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Week of 26 October 2020: What happened to jute liner? (part 2 of 3)

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Picking up from last week...

With the push from landfill costs in Europe and the United States, plus the other drivers I have mentioned previously, manufacturers and scientists began to work in earnest on the performance requirements for recycled containerboard products. The abundance of new recycled containerboard mills moved the products, recycled linerboard and fluting, to the mainstream of the market, which produced a growing interest in improving performance from the research and manufacturing fields. Additionally, marketers, such as the ubiquitous Amazon, wish to advertise that their shipping containers and dunnage are recycled and recyclable.

Separately but nearly simultaneously, the shipping industry changed standards used to measure the performance of a corrugated box. Starting at the appearance of the corrugated box, in the late 1800's, the railroads, the primary domestic shipper of the day, developed a standard called Rule 41. This standard was necessary for, up to the time of its adoption, corrugated boxes were made of all manner of paper calipers and construction. This was causing the railroads tremendous expense as these boxes were bursting while being loaded and unloaded from box cars. Rule 41 fixed this problem by imposing a standardized basis weight for box construction. Essentially, the liner layers in the box had to be made from "42# liner" which was a basis weight designation of 42 pounds/one thousand square feet. Based on the paper construction of the day, this served the industry and the users well. In fact, it worked so well, it remained the de facto standard into the 1990's, a run of one hundred years.

With the coming of high recycled content containerboard, and the consequent reengineering of the product, Rule 41 became obsolete. With starches and other additives, recycled containerboard could be engineered by recipe to be just as strong and stiff as virgin linerboard. In fact, this new engineered product has driven a reduction in basis weight to where I would say linerboard today is closer to an average of 33#/one thousand square feet, a 21% reduction. This reduction has served the end users well. It reduces the tare weight of their shipments and it has reduced the growth in the number of containerboard mills required to produce the demand in area (square feet or square meters) necessary. By necessity, this has produced a reduction in cost for the user and ultimate consumer on a constant currency basis.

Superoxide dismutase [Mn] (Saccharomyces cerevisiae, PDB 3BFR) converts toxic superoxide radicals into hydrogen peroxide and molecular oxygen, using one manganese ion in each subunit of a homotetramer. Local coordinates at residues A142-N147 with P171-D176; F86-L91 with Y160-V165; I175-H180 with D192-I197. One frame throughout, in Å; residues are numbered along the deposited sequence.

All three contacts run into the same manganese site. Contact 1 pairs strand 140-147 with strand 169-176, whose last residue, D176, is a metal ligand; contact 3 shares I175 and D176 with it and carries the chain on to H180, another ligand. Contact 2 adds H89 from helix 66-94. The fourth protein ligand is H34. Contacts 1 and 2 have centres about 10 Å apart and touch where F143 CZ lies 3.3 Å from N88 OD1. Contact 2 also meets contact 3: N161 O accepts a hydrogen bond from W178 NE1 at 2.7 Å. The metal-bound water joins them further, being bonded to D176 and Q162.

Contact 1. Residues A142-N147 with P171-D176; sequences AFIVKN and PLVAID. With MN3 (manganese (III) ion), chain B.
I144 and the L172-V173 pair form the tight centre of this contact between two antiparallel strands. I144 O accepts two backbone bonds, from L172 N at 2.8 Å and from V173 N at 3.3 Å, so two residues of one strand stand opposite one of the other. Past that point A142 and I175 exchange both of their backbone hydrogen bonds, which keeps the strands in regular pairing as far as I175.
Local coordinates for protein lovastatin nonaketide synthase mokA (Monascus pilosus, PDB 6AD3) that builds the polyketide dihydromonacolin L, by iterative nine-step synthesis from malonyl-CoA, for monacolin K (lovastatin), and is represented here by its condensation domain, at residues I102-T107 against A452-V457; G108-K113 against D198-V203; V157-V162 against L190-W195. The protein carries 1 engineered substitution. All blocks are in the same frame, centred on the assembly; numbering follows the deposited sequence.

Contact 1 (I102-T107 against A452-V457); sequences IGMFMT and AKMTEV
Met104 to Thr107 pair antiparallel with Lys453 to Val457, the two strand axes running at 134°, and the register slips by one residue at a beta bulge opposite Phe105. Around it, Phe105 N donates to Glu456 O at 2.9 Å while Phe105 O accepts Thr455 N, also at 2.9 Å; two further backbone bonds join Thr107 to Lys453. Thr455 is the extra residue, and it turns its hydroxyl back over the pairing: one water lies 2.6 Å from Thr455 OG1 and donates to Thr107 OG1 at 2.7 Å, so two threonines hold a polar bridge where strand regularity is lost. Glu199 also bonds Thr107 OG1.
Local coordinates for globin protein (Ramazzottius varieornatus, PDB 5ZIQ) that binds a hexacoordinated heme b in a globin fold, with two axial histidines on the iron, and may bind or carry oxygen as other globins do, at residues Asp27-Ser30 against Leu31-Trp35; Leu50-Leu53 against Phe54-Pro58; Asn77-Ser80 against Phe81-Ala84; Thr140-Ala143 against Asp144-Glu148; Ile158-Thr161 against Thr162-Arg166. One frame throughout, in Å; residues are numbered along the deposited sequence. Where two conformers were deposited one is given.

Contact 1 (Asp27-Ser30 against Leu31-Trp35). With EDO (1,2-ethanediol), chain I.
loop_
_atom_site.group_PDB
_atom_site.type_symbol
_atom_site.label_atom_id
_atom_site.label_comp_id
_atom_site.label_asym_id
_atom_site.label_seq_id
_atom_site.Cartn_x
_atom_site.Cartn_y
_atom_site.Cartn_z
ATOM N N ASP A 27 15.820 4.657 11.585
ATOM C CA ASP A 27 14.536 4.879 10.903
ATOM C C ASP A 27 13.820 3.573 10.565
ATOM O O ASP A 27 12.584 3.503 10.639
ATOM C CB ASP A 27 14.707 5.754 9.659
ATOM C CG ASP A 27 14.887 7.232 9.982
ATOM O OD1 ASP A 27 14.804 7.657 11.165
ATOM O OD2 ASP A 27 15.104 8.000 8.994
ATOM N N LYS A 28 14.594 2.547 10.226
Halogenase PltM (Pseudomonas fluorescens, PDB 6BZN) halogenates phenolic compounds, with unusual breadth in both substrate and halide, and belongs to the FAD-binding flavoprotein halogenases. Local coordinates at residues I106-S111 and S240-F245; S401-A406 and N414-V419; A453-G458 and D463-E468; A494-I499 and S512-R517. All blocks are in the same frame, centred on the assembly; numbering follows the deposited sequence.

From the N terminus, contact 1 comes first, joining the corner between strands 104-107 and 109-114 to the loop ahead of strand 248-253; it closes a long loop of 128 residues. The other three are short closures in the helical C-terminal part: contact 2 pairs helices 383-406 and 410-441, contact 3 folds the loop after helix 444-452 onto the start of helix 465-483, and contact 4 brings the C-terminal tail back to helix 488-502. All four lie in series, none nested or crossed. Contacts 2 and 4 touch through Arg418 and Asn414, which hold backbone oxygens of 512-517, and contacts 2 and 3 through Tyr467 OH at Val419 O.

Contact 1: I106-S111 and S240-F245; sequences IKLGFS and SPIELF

Along with the growth of recycled containerboard grades in Europe and the US, as we all know, the China economy has been booming. In both Europe and the United States, simultaneous with local demand for recycled paper and paperboard, China has been in the markets driving up demand as well. Having no substantial forests, China had to buy fiber wherever and under whatever conditions they found it. In the early years, the late 1990's and early 2000's, China was an undisciplined player, suddenly buying all the material available and six months later stopping all purchases. This was wreaking havoc on the recycled containerboard manufacturers in the United States and Europe.

Recycled containerboard mills are referred to in financial circles as "tolling facilities." This means they purchase raw materials on the open market, do certain work and enhancements to it within their asset boundaries, and then sell the finished product on the open market. In such an environment one must focus on the financing costs and operating costs within their asset boundary; there is no other place to protect or enhance profitability. With China behaving as I described above, this put these facilities in a financial predicament. With nearly all their asset boundary costs fixed, profitability is completely at the mercy of outside forces.

In the summer of 2017, China initiated the "National Sword" campaign to reduce the importation of foreign waste material. Simply, they wanted to eliminate the importation of foreign waste that would end up in their landfills. This essentially dried up the export markets for wastepaper in the US and Europe for as currently formulated, they could not meet the National Sword standards. Prices plummeted due to reduced demand and these tolling facilities, not only in US and Europe, but also in other markets such as Australia and New Zealand, enjoyed record profits as their input costs declined.

Record profits attracted expansions and conversions of newsprint machines (experiencing a dismal decline) to recycled containerboard grades. This is the current state of the market, except for recent developments, which we discuss as we wrap up.

Be safe and we will talk next week.

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